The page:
How to Become a Dialysis Tech


Although proper kidney functioning is critical to staying alive, hundreds of thousands of patients can lead normal lives because of dialysis machines that clean their blood. This valuable equipment is operated by dialysis technicians. Sometimes called hemodialysis technicians or patient care technicians, these healthcare workers operate machines that remove wastes, salt and excess water from patients' blood. If you have an interest and aptitude for science and technology, a desire to work with people, compassion and a desire to help others, this career may be the right one for you.

  • Give thought to whether or not this position is a good fit with your interests and abilities. There are a number of different jobs in the healthcare field from which to choose. Read up on the career. Either online or at your school or public library, you can find books such as Occupational Handbook by the U..S. Department of Labor that provide a thorough overview of healthcare careers. Talk with a dialysis technician at your local hospital. Getting firsthand information is very important.This position is very "patient oriented." You will often be lending social and emotional support, since many of the patients are fearful and are coming for treatment to stay alive. You can make a major difference in their lives.

  • Decide whether you want to look for a position with your high school degree or go on for further education. Although some dialysis technicians can find jobs with a diploma and acquire the necessary skills while working, an increasing number of employers now want candidates with additional training from an accredited dialysis technology school. The possibilities for continued career growth are greater when you have an Associate's or Bachelor's Degree. One option is going to school part time while you are working, which is now possible due to online courses.Technicians with degrees and certification often have the option of advancement to a chief technician position with department supervisory responsibilities. Dialysis technicians in larger facilities can specialize. Most employers encourage dialysis technicians to pursue a career as a registered nurse while working, since there is such a great need for these healthcare employees.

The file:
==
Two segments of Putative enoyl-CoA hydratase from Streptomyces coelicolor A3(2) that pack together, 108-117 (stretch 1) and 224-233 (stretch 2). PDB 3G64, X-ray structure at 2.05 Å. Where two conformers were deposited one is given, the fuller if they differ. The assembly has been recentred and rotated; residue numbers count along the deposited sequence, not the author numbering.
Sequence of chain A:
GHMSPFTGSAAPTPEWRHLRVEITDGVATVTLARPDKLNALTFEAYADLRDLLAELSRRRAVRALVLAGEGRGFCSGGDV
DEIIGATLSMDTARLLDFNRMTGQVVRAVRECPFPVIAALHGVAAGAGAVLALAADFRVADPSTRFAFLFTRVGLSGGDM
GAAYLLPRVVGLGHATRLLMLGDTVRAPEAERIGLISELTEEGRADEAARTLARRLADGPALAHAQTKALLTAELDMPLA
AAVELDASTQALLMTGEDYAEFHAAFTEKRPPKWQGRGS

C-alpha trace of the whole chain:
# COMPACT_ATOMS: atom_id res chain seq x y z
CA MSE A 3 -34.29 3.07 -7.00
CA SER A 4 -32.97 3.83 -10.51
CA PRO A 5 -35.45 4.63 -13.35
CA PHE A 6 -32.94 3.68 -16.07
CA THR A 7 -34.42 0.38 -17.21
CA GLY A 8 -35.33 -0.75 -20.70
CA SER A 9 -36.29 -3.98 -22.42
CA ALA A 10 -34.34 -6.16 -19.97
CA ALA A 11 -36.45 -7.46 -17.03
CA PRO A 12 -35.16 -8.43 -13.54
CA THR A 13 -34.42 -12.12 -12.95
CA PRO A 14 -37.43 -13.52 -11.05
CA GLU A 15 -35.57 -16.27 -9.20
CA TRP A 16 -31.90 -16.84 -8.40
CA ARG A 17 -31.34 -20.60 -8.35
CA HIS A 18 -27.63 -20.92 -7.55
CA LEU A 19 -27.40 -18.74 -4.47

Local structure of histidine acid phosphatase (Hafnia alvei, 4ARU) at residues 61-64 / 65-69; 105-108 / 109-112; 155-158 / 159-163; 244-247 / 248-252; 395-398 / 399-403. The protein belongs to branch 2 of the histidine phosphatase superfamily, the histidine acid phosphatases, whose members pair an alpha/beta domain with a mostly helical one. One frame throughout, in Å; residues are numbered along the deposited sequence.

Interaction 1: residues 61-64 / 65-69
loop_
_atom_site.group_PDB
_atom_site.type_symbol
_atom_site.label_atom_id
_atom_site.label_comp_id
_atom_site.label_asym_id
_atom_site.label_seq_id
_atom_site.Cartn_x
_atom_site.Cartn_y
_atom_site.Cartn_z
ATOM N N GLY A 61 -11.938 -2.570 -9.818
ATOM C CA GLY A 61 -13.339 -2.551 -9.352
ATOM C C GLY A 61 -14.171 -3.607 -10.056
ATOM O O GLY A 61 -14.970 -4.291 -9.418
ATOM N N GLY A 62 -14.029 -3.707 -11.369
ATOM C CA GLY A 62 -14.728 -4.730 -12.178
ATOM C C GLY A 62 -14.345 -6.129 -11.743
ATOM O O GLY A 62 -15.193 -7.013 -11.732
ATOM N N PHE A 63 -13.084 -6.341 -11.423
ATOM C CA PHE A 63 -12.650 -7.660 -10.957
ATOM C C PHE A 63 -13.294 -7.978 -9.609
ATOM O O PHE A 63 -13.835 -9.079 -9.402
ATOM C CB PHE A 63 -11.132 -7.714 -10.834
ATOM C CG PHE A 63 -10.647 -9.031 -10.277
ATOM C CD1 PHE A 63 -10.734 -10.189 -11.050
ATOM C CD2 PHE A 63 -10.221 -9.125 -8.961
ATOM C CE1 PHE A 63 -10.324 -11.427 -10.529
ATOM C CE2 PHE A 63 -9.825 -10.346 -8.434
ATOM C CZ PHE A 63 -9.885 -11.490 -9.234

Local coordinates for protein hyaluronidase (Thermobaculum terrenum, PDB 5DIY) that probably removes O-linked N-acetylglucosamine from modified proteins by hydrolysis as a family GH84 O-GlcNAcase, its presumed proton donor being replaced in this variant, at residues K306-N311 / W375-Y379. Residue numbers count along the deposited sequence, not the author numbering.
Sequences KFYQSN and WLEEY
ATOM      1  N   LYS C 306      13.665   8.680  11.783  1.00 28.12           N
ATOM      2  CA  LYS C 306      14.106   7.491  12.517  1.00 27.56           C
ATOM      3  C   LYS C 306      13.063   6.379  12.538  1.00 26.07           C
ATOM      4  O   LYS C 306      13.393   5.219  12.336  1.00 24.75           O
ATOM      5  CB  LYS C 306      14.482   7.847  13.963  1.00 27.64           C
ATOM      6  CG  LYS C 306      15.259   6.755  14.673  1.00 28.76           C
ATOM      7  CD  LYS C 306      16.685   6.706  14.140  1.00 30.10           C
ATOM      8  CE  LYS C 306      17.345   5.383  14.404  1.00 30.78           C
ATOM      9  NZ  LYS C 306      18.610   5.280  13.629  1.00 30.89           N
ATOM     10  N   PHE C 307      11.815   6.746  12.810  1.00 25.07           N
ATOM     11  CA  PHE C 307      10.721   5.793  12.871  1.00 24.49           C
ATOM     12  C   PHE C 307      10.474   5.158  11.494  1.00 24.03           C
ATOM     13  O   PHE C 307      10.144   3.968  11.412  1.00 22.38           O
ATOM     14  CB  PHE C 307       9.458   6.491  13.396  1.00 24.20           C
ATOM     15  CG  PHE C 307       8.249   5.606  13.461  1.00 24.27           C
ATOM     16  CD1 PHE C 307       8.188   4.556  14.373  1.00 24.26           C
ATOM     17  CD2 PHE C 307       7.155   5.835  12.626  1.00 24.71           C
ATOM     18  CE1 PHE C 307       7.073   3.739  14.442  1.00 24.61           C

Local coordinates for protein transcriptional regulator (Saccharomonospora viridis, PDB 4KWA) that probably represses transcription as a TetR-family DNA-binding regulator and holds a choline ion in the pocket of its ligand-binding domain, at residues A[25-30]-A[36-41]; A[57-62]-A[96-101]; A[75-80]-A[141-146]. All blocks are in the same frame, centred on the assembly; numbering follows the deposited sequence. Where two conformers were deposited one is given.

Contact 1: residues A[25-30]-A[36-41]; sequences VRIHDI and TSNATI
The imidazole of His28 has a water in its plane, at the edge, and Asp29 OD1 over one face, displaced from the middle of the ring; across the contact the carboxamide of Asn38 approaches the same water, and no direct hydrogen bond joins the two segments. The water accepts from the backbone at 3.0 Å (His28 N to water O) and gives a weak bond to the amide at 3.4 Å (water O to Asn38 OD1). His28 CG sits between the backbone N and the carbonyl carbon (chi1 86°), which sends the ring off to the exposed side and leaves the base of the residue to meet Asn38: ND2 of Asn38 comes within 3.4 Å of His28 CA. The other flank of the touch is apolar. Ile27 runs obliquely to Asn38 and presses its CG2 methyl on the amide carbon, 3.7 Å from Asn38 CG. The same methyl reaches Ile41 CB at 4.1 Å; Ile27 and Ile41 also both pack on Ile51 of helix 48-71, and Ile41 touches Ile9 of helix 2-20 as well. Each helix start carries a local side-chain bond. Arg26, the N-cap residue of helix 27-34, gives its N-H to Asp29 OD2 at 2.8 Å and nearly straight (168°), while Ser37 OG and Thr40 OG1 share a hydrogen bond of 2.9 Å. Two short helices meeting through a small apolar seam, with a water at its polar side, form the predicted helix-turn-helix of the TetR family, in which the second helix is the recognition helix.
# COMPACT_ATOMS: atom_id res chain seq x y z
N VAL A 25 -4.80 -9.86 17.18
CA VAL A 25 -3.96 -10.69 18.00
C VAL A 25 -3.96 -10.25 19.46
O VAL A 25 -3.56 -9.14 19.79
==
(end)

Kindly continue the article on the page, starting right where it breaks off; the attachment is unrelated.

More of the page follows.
• The school you attend to become a dialysis technician is very important. You want to make sure that it is accredited by a nationally accepted organization, such as the Board of Nephrology Examiners Nursing and Technology. The U.S. Department of Education provides a list of accepted accreditation organizations.A reputable school will offer the established curricula and an externship at the end of the training, including hands-on experience in artificial kidneys, technical assessments, fluid oversight, dialysis processes, monitoring equipment and common hemodialysis issues.

  • Look into the requirements for becoming a dialysis technician in your state of employment. In some states, dialysis technicians need to take a certification examination before being hired. In others, only accredited training is required.In most cases, to be certified a dialysis technician must have graduated from high school, completed an approved training program and had clinical experience. Some states recommend at least six months of clinical work before taking the examination for certification. .

  • Research the different types of employers who hire dialysis technicians and decide where you would like to apply. These settings include hospitals, dialysis public clinics, hospitals, doctors' offices and home dialysis programs. Compare and contrast the different types of environment. For example, do you like working in a larger clinic with many technicians or in a private practice where you may be the only technician available?

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